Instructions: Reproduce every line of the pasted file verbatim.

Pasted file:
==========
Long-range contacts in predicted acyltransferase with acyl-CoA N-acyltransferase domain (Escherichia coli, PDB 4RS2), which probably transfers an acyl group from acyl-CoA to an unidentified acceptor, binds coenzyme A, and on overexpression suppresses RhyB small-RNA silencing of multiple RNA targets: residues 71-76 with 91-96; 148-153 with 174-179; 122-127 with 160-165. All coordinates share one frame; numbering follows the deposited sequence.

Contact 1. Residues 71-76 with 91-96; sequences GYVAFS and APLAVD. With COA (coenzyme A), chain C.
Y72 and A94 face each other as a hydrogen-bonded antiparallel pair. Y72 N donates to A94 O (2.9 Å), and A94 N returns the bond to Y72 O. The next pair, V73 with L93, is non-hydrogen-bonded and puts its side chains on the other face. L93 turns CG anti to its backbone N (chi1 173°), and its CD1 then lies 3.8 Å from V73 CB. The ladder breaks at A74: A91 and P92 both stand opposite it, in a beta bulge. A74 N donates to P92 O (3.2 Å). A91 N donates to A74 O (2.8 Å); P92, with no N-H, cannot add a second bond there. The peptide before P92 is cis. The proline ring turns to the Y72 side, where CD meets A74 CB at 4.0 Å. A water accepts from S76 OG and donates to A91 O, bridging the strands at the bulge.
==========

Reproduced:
Long-range contacts in predicted acyltransferase with acyl-CoA N-acyltransferase domain (Escherichia coli, PDB 4RS2), which probably transfers an acyl group from acyl-CoA to an unidentified acceptor, binds coenzyme A, and on overexpression suppresses RhyB small-RNA silencing of multiple RNA targets: residues 71-76 with 91-96; 148-153 with 174-179; 122-127 with 160-165. All coordinates share one frame; numbering follows the deposited sequence.

Contact 1. Residues 71-76 with 91-96; sequences GYVAFS and APLAVD. With COA (coenzyme A), chain C.
Y72 and A94 face each other as a hydrogen-bonded antiparallel pair. Y72 N donates to A94 O (2.9 Å), and A94 N returns the bond to Y72 O. The next pair, V73 with L93, is non-hydrogen-bonded and puts its side chains on the other face. L93 turns CG anti to its backbone N (chi1 173°), and its CD1 then lies 3.8 Å from V73 CB. The ladder breaks at A74: A91 and P92 both stand opposite it, in a beta bulge. A74 N donates to P92 O (3.2 Å). A91 N donates to A74 O (2.8 Å); P92, with no N-H, cannot add a second bond there. The peptide before P92 is cis. The proline ring turns to the Y72 side, where CD meets A74 CB at 4.0 Å. A water accepts from S76 OG and donates to A91 O, bridging the strands at the bulge.